Nichole Tucker, MA, is the Web Editor for Targeted Oncology. Tucker received her Bachelor of Arts in Mass Communications from Virginia State University and her Master of Arts in Media & International Conflict from University College Dublin.
An Orphan Drug Designation was granted by the FDA to ilixadencel as use for the treatment of patients with soft tissue sarcoma.
An Orphan Drug Designation (ODD) was granted by the FDA to ilixadencel as use for the treatment of patients with soft tissue sarcoma (STS), announced Immunicum AB, in a press release.1
“We continue to build recognition for ilixadencel’s potential and are pleased to announce that in addition to designations for ilixadencel in renal cell carcinoma and hepatocellular carcinoma, we have now received Orphan Drug Designation by the FDA for the treatment of soft tissue sarcoma, which includes GIST,” said Sven Rohmann, MD, PhD, CEO, Immunicum AB, in a statement.
The ODD was granted in acknowledgment of positive results from the phase 1/2 clinical trial of ilixadencel as treatment of patients with a rare form of sarcoma, gastrointestinal stromal tumors (GIST, NCT02686944).
“GISTs are highly resistant to conventional radio- and chemotherapy and receiving the designation based on the positive data from our phase 1/2 clinical trial provides additional momentum for our pipeline as well as encourages us to bring ilixadencel to patients as rapidly as possible,” Rohmann added, in a statement.
Phase 1 data from 6 patients in the study were presented during the 2020 American Society of Clinical Oncology (ASCO) and Society for Immunotherapy of Cancer (SITC) Clinical Immuno-Oncology Symposium. Patients with progressing advanced or metastatic GIST were administered ilixadencel intratumorally at a maximum dose of 10,000,000 allogeneic dendritic cells/mL per injection despite ongoing treatment with second- or later lines of tyrosine kinase inhibitors (TKIs). Per the study protocol, TKI treatment was stopped if further tumor progression was observed at the 3-month follow-up time point. Patients who achieved an objective response to their TKI treatment or had stable disease (SD) continued on until disease progression. Ilixadencel was injected into tumor lesion at 2 to 3 different time points with ultrasound-guided or CT techniques.2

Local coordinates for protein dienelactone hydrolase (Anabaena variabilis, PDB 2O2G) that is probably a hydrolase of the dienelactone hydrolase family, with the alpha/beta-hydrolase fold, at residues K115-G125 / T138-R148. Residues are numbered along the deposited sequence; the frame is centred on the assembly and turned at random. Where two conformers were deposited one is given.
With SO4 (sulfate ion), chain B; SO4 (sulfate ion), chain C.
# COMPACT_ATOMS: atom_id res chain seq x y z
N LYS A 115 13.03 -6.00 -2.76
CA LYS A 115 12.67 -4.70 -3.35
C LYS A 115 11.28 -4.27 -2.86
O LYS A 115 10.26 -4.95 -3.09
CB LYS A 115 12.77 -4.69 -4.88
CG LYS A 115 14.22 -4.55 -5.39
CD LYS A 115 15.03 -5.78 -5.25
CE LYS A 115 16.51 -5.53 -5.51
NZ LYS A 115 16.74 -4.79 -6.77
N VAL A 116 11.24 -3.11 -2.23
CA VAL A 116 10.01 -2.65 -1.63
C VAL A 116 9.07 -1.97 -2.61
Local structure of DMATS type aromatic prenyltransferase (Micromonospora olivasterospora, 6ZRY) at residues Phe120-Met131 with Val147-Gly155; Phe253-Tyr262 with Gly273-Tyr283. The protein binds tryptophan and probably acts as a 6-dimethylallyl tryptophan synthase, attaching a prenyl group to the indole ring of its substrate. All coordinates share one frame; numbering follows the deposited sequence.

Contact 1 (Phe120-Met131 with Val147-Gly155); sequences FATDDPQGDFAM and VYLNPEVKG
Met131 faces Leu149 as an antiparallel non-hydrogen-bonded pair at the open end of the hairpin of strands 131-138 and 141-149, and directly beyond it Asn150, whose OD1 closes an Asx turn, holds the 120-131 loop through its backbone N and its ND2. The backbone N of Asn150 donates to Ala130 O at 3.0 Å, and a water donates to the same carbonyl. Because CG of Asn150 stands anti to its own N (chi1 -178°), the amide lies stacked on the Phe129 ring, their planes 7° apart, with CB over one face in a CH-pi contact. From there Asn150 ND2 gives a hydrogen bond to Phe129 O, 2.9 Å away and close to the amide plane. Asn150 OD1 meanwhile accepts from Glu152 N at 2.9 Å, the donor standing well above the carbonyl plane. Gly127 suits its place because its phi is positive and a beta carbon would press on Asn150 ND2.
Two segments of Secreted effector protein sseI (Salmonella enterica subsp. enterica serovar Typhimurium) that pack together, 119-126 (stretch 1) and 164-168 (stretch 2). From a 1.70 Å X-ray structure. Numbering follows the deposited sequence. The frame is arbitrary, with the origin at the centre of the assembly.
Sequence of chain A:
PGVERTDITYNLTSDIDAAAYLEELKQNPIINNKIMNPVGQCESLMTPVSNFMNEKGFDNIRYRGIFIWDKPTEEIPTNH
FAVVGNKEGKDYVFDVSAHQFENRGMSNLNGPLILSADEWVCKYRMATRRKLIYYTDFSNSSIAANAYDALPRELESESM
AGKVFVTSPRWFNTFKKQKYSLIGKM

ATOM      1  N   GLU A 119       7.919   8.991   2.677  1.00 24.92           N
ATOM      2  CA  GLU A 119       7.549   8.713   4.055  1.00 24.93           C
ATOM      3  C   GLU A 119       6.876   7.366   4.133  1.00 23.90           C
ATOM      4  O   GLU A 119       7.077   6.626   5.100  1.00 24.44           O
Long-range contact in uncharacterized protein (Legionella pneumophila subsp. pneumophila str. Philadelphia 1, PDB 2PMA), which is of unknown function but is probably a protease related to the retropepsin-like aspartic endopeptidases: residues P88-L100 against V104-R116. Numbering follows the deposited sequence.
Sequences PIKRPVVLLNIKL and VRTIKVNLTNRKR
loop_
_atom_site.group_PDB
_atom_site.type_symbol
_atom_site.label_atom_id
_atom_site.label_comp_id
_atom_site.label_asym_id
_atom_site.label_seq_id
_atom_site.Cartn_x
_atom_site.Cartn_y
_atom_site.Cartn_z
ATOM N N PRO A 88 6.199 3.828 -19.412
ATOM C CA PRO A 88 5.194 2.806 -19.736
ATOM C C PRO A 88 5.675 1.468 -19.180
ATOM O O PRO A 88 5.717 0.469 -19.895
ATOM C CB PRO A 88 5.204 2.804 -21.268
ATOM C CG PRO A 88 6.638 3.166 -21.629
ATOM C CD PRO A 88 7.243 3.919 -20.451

The coprimary end points of the study were changes in vital sign and lab parameters, as well as adverse events (AEs) per the Common Terminology Criteria for Adverse Events. Secondary end points included tumor response, progression-free survival, change in ECOG performance status, and level of autoimmunization and alloimmunization parameters.
In the initial analysis, no serious AEs were seen with ilixadencel. Tumor progression did occur in 4 patients at 3 months, warranting withdrawal from TKI treatment. In terms of tumor responses, SD by modified RECIST criteria was observed in 2 patients. Notably, one of the patients who was receiving sunitinib (Sutent) in the second line had stable disease through 12 months. The 2 patients with SD had partial responses by Choi criteria, which were sustained for 3 months and 6 months, respectively. In 33% of patients, promising radiological tumor responses were detected.
The safety profile observed with ilixadencel in the cohort of 6 patients was acceptable overall, showing potential for the agent as treatment of patients with advanced GIST who developed resistance to a TKI.
The ODD for ilixadencel in this patient population comes on the heels of a Fast Track designation granted in December 2020, showing the excitement to fill an unmet medical need in the field of STS. Ilixadencel has previously shown promise as monotherapy and in combination regimens in other malignancies. The treatments being investigated in combination with ilixadencel include sunitinib (Sutent), regorafenib (Stivarga), and pembrolizumab (Keytruda). The agent is now moving toward late-stage clinical development.1